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Although many perceive real estate as a male-dominated business, the most recent survey of National Association of Realtors members showed that the majority of real estate agents nationwide are women (65%) – and their presence is poised to continue growing as The Great Resignation inspires more women to succeed in the industry.
Although they outnumber their male counterparts, leading real estate brokers Katie Kossev, Jessica Edwards and Kye Sampson said women still struggle to climb the entrepreneurial ladder, due to stereotypes about the meaning of women’s affairs and the challenge of balancing work and family.
“I think a lot of us got into the business because we thought this career path would give us the flexibility to spend more time with our family and to travel, and just a bit of money. extra here and there,” said Kossev, who moderated the session. “And then we got good, right? Occasionally [our job] completely dominates [our] life, holidays and spending time with [our families] can accidentally fall by the wayside because we are so deeply engrossed in what we are doing.
Edwards and Sampson said they struggled to maintain their flexibility over the years, especially after getting married and becoming mothers. Both women said they had to leave the dinner table to answer frantic phone calls from customers, make other arrangements for their children to be picked up from school or attend late events.
“I think there can be some flexibility in real estate, depending on what you want out of it,” Sampson said. “If you’re in a leadership role, you might have to step away from that dinner and you might have to take a call.”
However, both panelists said the coronavirus presents the valuable opportunity to slow down, rethink their priorities and create a business structure that allows them to maintain a high level of service to their customers while setting aside time to take full advantage of the benefits. fruits of their labor.
“Success is having that peace of mind and happiness on all levels. It’s about life balance,” Edwards said. “COVID, for me, had positives. Me and my team members, we’re all moms, and I think it was interesting to be able to slow things down a bit and spend more time with the kids and realize, ‘Oh, you know, I can go pick them up at school.’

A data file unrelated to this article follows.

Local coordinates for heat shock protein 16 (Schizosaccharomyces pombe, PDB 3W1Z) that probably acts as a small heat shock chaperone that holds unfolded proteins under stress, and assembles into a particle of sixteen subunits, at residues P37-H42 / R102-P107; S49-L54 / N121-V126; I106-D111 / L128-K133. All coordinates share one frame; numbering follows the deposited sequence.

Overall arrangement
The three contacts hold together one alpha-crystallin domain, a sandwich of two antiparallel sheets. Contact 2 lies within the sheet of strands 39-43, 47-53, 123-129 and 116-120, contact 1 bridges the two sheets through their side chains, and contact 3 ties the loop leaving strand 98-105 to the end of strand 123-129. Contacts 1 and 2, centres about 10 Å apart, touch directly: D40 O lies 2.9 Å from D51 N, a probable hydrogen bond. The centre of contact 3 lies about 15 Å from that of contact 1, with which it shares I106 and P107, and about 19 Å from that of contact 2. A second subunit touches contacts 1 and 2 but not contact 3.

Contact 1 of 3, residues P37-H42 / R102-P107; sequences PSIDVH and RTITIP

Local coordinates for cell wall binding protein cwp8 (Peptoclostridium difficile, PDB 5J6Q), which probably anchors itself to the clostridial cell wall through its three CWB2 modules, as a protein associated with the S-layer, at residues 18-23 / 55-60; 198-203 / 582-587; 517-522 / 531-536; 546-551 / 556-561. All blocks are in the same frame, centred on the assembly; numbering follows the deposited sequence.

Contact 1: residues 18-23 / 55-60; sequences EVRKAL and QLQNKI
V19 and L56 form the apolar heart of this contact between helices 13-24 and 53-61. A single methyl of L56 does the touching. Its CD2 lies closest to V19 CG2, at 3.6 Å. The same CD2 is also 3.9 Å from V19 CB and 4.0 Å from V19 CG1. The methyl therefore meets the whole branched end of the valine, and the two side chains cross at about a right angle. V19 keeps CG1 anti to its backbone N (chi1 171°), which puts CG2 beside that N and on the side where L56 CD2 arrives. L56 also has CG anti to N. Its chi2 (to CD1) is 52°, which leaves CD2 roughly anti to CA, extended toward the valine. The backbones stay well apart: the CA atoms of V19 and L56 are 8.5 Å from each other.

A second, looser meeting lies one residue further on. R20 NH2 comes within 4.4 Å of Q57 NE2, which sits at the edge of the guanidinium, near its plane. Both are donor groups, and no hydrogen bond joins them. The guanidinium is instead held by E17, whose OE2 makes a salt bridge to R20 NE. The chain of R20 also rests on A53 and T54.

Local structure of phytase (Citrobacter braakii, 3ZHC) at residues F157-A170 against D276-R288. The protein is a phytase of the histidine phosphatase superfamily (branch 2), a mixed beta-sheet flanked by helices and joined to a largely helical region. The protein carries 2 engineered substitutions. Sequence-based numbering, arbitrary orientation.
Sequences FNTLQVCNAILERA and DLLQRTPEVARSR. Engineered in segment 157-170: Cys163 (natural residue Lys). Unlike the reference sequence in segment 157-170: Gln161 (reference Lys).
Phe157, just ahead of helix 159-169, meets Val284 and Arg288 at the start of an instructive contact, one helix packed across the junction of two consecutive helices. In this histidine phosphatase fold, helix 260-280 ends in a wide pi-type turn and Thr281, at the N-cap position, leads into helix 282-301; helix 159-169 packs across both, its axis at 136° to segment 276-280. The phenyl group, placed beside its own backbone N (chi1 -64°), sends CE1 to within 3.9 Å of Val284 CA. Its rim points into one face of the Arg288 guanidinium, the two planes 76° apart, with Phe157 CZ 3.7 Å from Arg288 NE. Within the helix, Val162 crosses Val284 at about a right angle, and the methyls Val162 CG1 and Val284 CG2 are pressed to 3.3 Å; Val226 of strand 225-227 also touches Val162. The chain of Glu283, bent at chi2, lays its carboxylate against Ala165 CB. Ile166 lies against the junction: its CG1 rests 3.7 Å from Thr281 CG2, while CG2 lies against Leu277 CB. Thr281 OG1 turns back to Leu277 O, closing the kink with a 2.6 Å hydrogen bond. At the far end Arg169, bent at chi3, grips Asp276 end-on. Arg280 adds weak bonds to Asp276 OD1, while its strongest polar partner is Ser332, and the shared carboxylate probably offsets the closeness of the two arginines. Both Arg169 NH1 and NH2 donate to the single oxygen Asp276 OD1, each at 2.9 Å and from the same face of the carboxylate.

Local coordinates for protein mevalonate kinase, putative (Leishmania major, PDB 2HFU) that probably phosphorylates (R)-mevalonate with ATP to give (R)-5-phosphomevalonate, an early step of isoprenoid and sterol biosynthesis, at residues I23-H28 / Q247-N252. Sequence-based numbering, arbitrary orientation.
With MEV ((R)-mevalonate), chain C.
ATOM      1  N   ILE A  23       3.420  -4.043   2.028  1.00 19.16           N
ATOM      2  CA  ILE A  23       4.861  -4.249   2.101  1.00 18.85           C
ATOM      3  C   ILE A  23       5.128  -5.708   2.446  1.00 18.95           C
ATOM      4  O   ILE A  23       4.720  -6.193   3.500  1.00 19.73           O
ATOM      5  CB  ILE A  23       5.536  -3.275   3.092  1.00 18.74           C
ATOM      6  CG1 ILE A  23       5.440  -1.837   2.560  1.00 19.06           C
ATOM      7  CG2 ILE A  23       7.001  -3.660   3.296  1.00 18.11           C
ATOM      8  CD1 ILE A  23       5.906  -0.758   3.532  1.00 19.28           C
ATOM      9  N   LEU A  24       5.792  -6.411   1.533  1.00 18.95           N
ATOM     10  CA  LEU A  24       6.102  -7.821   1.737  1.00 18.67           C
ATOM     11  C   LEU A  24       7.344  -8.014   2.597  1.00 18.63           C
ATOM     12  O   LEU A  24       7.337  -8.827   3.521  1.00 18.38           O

“Sometimes it’s a constant challenge, depending on what’s going on,” she added. “But it’s just really [comes down to] plan and really plan things to the best of your ability and of course that doesn’t always work.
Beyond day-to-day scheduling and planning, Sampson said she’s learned to accept life’s natural ebb and flow and adjust her approach to business to meet her family’s needs.
“I have a three-year-old and had a full team before. After having my child, I let my team down. I cut my budget because I wanted to spend more time with my child,” she said. “Now that he’s three and a half [and going] at school, I restarted my team. So I think it’s all about planning and [determining] what you’re trying to get out of it. So I don’t know if there’s ever a complete balance.
Although being a woman in real estate presents challenges, Kossev, Edwards and Sampson said they learned to use their strengths as women, especially when it comes to mastering multitasking and using the emotional intelligence to connect with current and potential buyers and sellers.
“I think some women might not want to hear that, but we’re able to see the emotional side of things,” Edwards said. “I think women [aren’t] necessarily more emotional overall, but maybe we’re just more in tune with emotions and buying or selling a home, especially right now, is an emotional process. It’s always like that.
“For buyers [with] several missing offers, it can be frustrating,” she added. “Having that nurturing side or being able to have that calmness and be in tune with the emotions of our clients is a huge part of [the] women against men [debate]If you want.”
Meanwhile, Sampson pointed to women’s ability to multitask and pay attention to detail as a valuable asset that some people may undervalue. “As women, we’re so used to wearing so many different hats,” she said. “We also have our attention to detail.”
Now that the market has peaked ahead of spring, both women said there’s pressure to jump on the latest trends and start overloading their schedules again. “I think video is so important, but TikTok reels aren’t for everyone,” Edwards said with a laugh of the temptation to be present on all platforms.
Simpson agreed and added: ‘It’s about being intentional [and] you don’t have to compete with everyone online. If you don’t like being on camera, maybe start visiting houses and recording houses instead of being on camera.
Finally, the three women encouraged session viewers – especially their fellow women – to stay nimble, cast off fear, and embrace changes in their personal and professional lives.
“I had a conversation with someone a few months ago and it was a flash moment. It was normal that maybe your business and your life and everything is not like it was before COVID” , said Edwards. “I think it’s okay if you don’t feel that intensity like before. It’s [about] accept it and then channel it into how you’re going to work differently and what it’s going to look like.
Email Marian McPherson